Tuesday, July 17th, 2012
With temperatures expected to soar well into the 90s these next few days, Morris County government is preparing to assist residents in beating the heat.
The County is particularly mindful of the special challenges of the high temperatures for seniors and the disabled. To that end, the Morris County Nutrition sites, open from 9 a.m. to 2 p.m. Monday-Friday, are available for any senior or disabled person who would like to cool off, as well as enjoy the fellowship and a nutritious meal. For more information about the Nutrition sites and their days of operation, please visit the County’s Aging, Disabilities and Veterans Services website at http://www.morrishumanservices.org/dvs/nutritionsites.asp.
The Morris County Library is also available to any resident who needs to beat the heat. The building is cool, there is great material to read and wireless access is also available. The Library is open this week, Monday through Thursday from 9 AM to 9 PM and Friday and Saturday from 9 AM to 5 PM. For more information, please visit the Library website at http://www.gti.net/mocolib1/.
The Morris County Office of Health Management is also helping residents prepare for the heat by sharing various tips. “The best defense is prevention,” said Morris County Health Officer Carlos Perez, who advises everyone to drink more fluids (nonalcoholic) regardless of their activity level and even if they are not thirsty.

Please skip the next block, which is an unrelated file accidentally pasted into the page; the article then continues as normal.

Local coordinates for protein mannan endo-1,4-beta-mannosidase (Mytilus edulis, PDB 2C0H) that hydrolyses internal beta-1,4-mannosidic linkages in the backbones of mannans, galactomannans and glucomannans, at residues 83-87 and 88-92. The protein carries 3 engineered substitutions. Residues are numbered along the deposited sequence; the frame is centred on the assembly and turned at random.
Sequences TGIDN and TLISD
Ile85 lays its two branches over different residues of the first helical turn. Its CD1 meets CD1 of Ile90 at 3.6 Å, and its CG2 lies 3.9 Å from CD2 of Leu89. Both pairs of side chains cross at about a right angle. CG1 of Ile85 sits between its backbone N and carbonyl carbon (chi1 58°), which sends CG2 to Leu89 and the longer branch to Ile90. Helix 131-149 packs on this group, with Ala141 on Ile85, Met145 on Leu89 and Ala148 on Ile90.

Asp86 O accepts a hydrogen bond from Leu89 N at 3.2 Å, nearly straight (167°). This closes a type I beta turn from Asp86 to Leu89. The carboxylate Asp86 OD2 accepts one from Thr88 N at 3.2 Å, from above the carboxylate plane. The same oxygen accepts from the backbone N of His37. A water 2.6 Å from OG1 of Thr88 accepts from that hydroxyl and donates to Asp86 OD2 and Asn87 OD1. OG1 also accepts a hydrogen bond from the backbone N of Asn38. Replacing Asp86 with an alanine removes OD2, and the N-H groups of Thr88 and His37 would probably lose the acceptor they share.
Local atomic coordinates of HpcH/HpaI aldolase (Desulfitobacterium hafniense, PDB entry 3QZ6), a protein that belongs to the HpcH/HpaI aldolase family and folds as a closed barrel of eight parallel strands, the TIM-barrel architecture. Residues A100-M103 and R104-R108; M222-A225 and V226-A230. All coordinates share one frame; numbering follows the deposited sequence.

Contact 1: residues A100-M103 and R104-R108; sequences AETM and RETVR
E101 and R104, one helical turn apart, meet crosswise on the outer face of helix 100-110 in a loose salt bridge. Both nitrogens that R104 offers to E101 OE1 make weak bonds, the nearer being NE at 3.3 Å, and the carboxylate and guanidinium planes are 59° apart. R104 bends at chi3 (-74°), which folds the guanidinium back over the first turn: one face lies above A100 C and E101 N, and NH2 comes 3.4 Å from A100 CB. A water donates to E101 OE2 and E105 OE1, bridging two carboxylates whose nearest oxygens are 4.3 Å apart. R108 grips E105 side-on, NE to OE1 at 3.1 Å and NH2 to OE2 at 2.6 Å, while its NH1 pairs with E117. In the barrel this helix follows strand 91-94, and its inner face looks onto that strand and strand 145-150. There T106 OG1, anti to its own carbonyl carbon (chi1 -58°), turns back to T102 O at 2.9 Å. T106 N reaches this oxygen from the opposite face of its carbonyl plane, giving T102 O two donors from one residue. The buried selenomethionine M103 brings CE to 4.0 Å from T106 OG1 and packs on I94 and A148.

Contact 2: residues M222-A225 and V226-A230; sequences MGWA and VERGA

Other tips from Perez include:
Although anyone at any time can suffer from heat-related illness, Perez said infants, young children, individuals 65 years of age and older, people who have a mental illness and anyone with heart disease or high blood pressure are at greater risk than others and should be check regularly.
For more information on the signs of heat related illness, including heat exhaustion and heat stroke, please visit http://www.morrishealth.org/.
The Morris County Board of Chosen Freeholders urges the community to assist one another during these times of high heat. “We should also remember to look in on elderly family members and neighbors to make sure they are safe.” Freeholder Director Bill Chegwidden said.